On a Tenant’s decision to buy the freehold of their property, the Tenant is responsible for paying for a number of things; the purchase price as well as their own valuation, conveyancing and legal fees. The Tenant is also responsible for the reasonable costs of the Landlord for investigating the Tenant's right to acquire the freehold and the Landlord’s valuation costs incurred. The Landlord’s valuer has the role of the negotiator for the Landlord. These ‘negotiation’ costs are not recoverable from the Tenant and should be clearly separated from the Valuation costs which are recoverable.
Additionally any costs incurred in connection with a First Tier Tribunal (the “FTT”) are irrecoverable from the Tenant. The FTT deals with any applications, appeals and references relating to disputes over property and land. Consequently a Tenant would not be liable for the costs of a valuation fee incurred for the purpose of a FTT application.
The recent case of ‘Chung and another V Towey’ highlighted the significance of the purpose and timing of the valuation for the freehold and how, even though a tribunal application has been made, this does not necessarily mean that any valuation costs incurred after that point by the Landlord are irrecoverable.
This Upper Tribunal (“UT”) appeal followed the FTT decision that the Tenant, Mr Towey, was not liable for these costs incurred by the Claimant, Mr Chung and another. The Tenant had successfully argued that he was not liable to pay the freeholders costs incurred for the valuation because the valuation had occurred after there had been an application to the FTT.
The UT considered whether a Tenant purchasing the freehold of a bungalow under the Leasehold Reform Act 1967 (“LRA 1967”) was liable to pay the reasonable costs the freeholder had incurred in obtaining a valuation of a property under Section 9(4)(e) of the LRA 1967 after an application had already been submitted to the FTT.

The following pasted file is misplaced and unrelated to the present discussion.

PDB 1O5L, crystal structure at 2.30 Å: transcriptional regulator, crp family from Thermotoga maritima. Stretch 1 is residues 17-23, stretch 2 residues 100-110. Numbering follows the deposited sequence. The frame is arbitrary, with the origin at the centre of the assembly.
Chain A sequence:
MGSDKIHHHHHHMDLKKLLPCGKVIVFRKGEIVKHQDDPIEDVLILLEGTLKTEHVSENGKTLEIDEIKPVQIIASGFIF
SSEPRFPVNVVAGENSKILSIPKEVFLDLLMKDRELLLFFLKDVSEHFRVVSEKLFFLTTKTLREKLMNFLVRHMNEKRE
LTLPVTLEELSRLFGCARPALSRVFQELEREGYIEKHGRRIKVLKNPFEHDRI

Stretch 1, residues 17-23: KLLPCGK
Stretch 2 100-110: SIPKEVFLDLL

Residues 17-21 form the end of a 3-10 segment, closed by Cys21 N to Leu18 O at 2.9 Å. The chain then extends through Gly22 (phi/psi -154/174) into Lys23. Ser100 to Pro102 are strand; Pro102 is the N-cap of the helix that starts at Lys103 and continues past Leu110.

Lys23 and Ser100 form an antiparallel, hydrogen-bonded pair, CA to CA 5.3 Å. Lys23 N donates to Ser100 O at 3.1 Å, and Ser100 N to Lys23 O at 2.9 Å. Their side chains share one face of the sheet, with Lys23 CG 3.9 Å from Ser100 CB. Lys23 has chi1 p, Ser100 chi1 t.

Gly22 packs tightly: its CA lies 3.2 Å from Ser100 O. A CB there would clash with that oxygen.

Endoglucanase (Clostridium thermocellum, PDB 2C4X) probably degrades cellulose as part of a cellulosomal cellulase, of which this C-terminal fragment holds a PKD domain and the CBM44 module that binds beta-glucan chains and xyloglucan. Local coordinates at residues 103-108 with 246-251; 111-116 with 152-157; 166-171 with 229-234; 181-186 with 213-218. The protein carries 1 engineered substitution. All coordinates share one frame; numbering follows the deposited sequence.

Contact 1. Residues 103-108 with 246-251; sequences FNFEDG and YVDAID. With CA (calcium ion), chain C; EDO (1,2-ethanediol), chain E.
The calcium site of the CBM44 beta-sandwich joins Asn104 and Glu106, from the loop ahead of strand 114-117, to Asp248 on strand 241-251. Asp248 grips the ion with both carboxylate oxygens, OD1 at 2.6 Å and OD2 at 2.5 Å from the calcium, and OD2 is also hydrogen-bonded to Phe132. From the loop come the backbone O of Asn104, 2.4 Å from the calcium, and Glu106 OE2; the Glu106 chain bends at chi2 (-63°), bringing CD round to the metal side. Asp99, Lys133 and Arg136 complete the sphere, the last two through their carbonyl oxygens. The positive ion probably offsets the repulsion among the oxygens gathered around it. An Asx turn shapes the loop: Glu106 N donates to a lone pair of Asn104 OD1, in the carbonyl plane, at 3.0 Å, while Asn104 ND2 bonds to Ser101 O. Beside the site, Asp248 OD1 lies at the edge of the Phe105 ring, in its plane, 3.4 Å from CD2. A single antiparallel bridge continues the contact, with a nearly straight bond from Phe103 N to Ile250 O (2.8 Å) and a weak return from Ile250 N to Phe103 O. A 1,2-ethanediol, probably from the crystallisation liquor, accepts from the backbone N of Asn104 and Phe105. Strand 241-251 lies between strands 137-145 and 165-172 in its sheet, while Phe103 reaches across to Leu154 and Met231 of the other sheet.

The FTT held that the Tenant would not be liable for the costs of £400 as the costs had not been ‘incurred in pursuance of the notice [of the claim] as required in Section 9(4) LRA 1967. The Claimants subsequently appealed to the UT asserting that the valuation fee was incurred in pursuance of the notice of the claim and can therefore be recovered from the Tenant.
The Tenant’s case at the appeal was that the costs should be irrecoverable because it was carried out after the application to the FTT had been made.
The UT confirmed that, if a Landlord incurs costs for a valuer appearing at proceedings, this is irrecoverable under the LRA 1967. However, here these costs relate to the hearing rather than the notice of claim. Therefore, the UT concluded that the Claimant's valuation costs were incurred in pursuance of the notice, and that the Tenant was in fact liable to pay the valuation’s costs.
In reaching their decision, the UT produced a number of comments. Firstly, Section 9(4) did not distinguish between subsections (a) to (e), which all concern recoverable costs incurred in pursuance of the notice of claim. As subsection (b) relates to costs incurred after the application to the FTT (conveyance costs), the Tenant's argument in paying the valuation fees due to the timing of the valuation held very little merit with the court. Secondly, the valuation was specifically prepared for the Claimant, rather than for the benefit of the FTT hearing. Lastly, an invoice was revealed at the appeal that did not contain any reference to the FTT proceedings. This successfully supported the fact that the Claimant's valuer was solely instructed to prepare a valuation of the freehold of the property, rather than for anything in connection with the FTT hearing.